October 1845-July 1846

The Collected Letters, Volume 20


JWC TO THOMAS CARLYLE ; 15 July 1846; DOI: 10.1215/lt-18460715-JWC-TC-01; CL 20: 239-241


Wednesday [15 July 1846]

My dear Husband

I was not meaning to write today—having had to get up at two in the morning, and spend the rest of my sleeping hours in reading Geraldines new M.S.1 and in walking about the room— It is best, under these rather exceptional circumstances, to “do nothing today that can be put off till tomorrow” (the Wedgwood Motto)—but you seem to want a speedy answer about the horse—so that at least you shall have before I go to Liverpool for a drive. From all I hear and see; horses sell quite as cheap or cheaper here than in London— Mr Paulet expects confidently to get a good carriage horse 17 hands high for from thirty to forty pounds!—with respect to grass—the grounds here have been so much curtailed for building that, as I learnt incidently, the other day, they have not grass enough for their own two cows without buying it to spread on the field. When you find it suitable to send the horse I can answer for his being either well-fed in the stable or sent on to Scotsbrig whichever you may wish— If you were here yourself he would certainly be a great accommodation for you to ride upon—and no burden as in that case they would send away a small carriage-horse they have en attendant a larger one—and as the carriage (the old one) the new has never been used at all!! is not taken out above once a week or so, Bobus might supply its (the temporary horse!) place in drawing— But unless he were here for your use, I am afraid nobody else would be the better for him and he himself would hardly be the better for exchanging one stable for another, with this only difference that here he would get no exercise. I begin to think you had better have taken thirty pounds for him in London if you could have gotten it— I do not believe you will get more any where else; and his travelling expences will “make that little less” To be sure if you wish to have him anywhere to ride upon—he were well worth the expence and trouble of his transport— But as to that you do not seem to have arrived at any conclusion yet. Jeanie writes me from Auchtertoul that the old minister is suddenly dead2— So Walter is now in possession of the appointments of his office as well as of the labours— There is something rather shocking in one person's death being necessarily a piece of good fortune for another—but it is all one to the old man himself now whether they make sad faces at his departure or gay ones—and who knows! perhaps Somebody loved that pig and will give him a genuine tear or two3— Poor mortals “after all”! What a mighty pother we make about our bits of lives, and Death so surely on the way to cut us out of all that at least—whatever may come after! Yes nobody out of Bedlam even educated in Edinr can continue to doubt of Death One may go a fair way in Scepticism—may get to disbelieve in God and Devil, in Virtue and in Vice, in Love, in one's own Soul, never to speak of Time and Space Progress of the Species Rights of women—Greatest Happiness of the greatest number—isms world without end everything in short that the human mind ever believed in or “believed that it believed” in—only not in Death! the most outrageous Sceptic—even I after two nights without sleep cannot go ahead against that fact—a rather cheering one on the whole—that let one's earthly difficulties be what they may, Death will make them all smooth sooner or later and either one shall have a trial at existing again under new conditions, or sleep soundly thro all eternity. That last used to be a horrible thought for me—but is not so any longer— I am weary weary to such a point of moral exhaustion that any anchorage were welcome even the stillest coldest where the wicked should cease from troubling and the weary be at rest,4 understanding both by the wicked and the weary—myself— But if I had been meaning to moralize I should have taken larger notepaper— Adieu then.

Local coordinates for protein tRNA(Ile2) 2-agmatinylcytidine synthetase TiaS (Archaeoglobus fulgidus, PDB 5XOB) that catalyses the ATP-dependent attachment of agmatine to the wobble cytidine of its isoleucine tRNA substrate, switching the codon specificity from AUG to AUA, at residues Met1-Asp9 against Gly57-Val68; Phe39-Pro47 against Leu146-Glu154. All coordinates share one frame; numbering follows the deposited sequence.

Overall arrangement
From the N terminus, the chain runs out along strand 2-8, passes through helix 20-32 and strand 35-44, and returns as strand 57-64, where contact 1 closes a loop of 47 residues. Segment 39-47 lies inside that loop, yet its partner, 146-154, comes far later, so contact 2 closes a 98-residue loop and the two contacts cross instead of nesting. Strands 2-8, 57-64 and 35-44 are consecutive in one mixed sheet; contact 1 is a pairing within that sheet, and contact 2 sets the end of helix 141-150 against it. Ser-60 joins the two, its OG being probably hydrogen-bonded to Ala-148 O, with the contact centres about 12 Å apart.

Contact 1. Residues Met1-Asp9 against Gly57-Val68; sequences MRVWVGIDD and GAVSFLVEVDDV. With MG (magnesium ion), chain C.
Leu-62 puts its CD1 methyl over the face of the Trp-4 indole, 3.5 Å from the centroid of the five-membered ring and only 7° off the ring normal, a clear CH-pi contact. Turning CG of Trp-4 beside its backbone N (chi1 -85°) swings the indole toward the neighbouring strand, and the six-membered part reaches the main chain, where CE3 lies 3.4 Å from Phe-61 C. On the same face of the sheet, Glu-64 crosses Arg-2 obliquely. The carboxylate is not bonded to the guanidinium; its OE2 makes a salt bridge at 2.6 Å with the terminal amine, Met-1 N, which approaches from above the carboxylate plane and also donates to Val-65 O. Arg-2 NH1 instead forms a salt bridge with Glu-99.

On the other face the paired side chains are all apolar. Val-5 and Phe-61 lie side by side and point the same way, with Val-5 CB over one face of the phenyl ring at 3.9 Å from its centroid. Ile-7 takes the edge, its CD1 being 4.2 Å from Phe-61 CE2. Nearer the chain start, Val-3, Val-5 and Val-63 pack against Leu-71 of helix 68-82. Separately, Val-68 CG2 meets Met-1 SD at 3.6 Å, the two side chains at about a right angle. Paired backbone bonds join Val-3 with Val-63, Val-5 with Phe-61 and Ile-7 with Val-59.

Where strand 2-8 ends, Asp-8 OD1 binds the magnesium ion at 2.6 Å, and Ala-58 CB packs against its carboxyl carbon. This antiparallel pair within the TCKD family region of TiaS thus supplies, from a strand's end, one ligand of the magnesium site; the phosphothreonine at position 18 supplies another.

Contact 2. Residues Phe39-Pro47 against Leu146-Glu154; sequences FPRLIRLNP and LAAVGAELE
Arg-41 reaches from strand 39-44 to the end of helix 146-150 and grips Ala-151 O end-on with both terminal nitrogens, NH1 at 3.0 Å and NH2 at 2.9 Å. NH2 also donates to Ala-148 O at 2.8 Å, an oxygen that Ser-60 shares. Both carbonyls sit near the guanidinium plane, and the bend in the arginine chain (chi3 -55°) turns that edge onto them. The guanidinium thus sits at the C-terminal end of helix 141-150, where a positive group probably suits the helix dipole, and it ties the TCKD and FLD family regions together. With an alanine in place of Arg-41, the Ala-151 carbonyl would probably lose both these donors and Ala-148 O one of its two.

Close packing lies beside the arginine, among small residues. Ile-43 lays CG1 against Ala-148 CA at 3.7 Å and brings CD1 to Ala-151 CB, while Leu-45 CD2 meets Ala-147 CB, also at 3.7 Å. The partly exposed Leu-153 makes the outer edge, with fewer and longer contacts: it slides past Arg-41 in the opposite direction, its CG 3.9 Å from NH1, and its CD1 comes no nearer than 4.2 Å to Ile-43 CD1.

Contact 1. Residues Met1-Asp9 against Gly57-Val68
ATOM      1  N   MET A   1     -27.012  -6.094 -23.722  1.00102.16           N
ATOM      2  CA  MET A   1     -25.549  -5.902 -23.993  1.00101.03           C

Ever yours /

Jane W. C